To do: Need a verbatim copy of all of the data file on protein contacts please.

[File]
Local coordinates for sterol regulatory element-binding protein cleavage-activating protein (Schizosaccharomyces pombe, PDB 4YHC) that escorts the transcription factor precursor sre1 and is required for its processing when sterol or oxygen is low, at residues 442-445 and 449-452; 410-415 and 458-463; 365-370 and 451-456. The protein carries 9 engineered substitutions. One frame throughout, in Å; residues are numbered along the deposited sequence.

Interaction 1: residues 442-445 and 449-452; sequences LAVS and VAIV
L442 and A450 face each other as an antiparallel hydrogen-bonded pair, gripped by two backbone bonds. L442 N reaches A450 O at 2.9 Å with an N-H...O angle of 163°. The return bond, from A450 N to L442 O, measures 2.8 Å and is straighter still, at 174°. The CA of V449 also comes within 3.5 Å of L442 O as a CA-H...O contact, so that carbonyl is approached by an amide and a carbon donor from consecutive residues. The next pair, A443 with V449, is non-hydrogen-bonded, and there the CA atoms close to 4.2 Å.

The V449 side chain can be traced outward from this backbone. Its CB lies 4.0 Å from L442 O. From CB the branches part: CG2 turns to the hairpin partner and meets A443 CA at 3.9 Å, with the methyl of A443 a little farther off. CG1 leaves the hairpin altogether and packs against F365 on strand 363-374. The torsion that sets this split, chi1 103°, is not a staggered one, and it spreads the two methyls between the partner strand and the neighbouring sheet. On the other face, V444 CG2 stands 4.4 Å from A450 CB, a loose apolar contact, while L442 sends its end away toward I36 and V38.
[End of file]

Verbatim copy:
Local coordinates for sterol regulatory element-binding protein cleavage-activating protein (Schizosaccharomyces pombe, PDB 4YHC) that escorts the transcription factor precursor sre1 and is required for its processing when sterol or oxygen is low, at residues 442-445 and 449-452; 410-415 and 458-463; 365-370 and 451-456. The protein carries 9 engineered substitutions. One frame throughout, in Å; residues are numbered along the deposited sequence.

Interaction 1: residues 442-445 and 449-452; sequences LAVS and VAIV
L442 and A450 face each other as an antiparallel hydrogen-bonded pair, gripped by two backbone bonds. L442 N reaches A450 O at 2.9 Å with an N-H...O angle of 163°. The return bond, from A450 N to L442 O, measures 2.8 Å and is straighter still, at 174°. The CA of V449 also comes within 3.5 Å of L442 O as a CA-H...O contact, so that carbonyl is approached by an amide and a carbon donor from consecutive residues. The next pair, A443 with V449, is non-hydrogen-bonded, and there the CA atoms close to 4.2 Å.

The V449 side chain can be traced outward from this backbone. Its CB lies 4.0 Å from L442 O. From CB the branches part: CG2 turns to the hairpin partner and meets A443 CA at 3.9 Å, with the methyl of A443 a little farther off. CG1 leaves the hairpin altogether and packs against F365 on strand 363-374. The torsion that sets this split, chi1 103°, is not a staggered one, and it spreads the two methyls between the partner strand and the neighbouring sheet. On the other face, V444 CG2 stands 4.4 Å from A450 CB, a loose apolar contact, while L442 sends its end away toward I36 and V38.